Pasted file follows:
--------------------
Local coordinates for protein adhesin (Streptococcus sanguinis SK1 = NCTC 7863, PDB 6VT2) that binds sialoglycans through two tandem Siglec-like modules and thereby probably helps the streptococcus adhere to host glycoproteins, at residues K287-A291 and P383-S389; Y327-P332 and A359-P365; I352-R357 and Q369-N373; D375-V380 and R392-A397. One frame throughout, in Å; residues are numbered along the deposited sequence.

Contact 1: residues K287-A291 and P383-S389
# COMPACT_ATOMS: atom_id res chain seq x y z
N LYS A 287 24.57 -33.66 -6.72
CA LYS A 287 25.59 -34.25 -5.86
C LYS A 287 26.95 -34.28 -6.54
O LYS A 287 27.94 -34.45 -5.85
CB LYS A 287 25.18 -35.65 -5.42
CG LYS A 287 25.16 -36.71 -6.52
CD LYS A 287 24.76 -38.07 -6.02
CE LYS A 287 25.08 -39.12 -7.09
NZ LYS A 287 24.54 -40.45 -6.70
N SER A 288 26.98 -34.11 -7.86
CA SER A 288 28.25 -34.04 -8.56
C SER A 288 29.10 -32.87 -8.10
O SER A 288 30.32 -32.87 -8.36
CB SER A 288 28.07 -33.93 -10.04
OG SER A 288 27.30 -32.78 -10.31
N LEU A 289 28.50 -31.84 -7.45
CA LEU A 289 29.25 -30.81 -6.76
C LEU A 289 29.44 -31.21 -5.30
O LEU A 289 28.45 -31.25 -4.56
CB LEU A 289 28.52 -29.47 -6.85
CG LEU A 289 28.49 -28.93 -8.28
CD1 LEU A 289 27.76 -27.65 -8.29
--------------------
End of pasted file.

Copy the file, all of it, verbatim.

Local coordinates for protein adhesin (Streptococcus sanguinis SK1 = NCTC 7863, PDB 6VT2) that binds sialoglycans through two tandem Siglec-like modules and thereby probably helps the streptococcus adhere to host glycoproteins, at residues K287-A291 and P383-S389; Y327-P332 and A359-P365; I352-R357 and Q369-N373; D375-V380 and R392-A397. One frame throughout, in Å; residues are numbered along the deposited sequence.

Contact 1: residues K287-A291 and P383-S389
# COMPACT_ATOMS: atom_id res chain seq x y z
N LYS A 287 24.57 -33.66 -6.72
CA LYS A 287 25.59 -34.25 -5.86
C LYS A 287 26.95 -34.28 -6.54
O LYS A 287 27.94 -34.45 -5.85
CB LYS A 287 25.18 -35.65 -5.42
CG LYS A 287 25.16 -36.71 -6.52
CD LYS A 287 24.76 -38.07 -6.02
CE LYS A 287 25.08 -39.12 -7.09
NZ LYS A 287 24.54 -40.45 -6.70
N SER A 288 26.98 -34.11 -7.86
CA SER A 288 28.25 -34.04 -8.56
C SER A 288 29.10 -32.87 -8.10
O SER A 288 30.32 -32.87 -8.36
CB SER A 288 28.07 -33.93 -10.04
OG SER A 288 27.30 -32.78 -10.31
N LEU A 289 28.50 -31.84 -7.45
CA LEU A 289 29.25 -30.81 -6.76
C LEU A 289 29.44 -31.21 -5.30
O LEU A 289 28.45 -31.25 -4.56
CB LEU A 289 28.52 -29.47 -6.85
CG LEU A 289 28.49 -28.93 -8.28
CD1 LEU A 289 27.76 -27.65 -8.29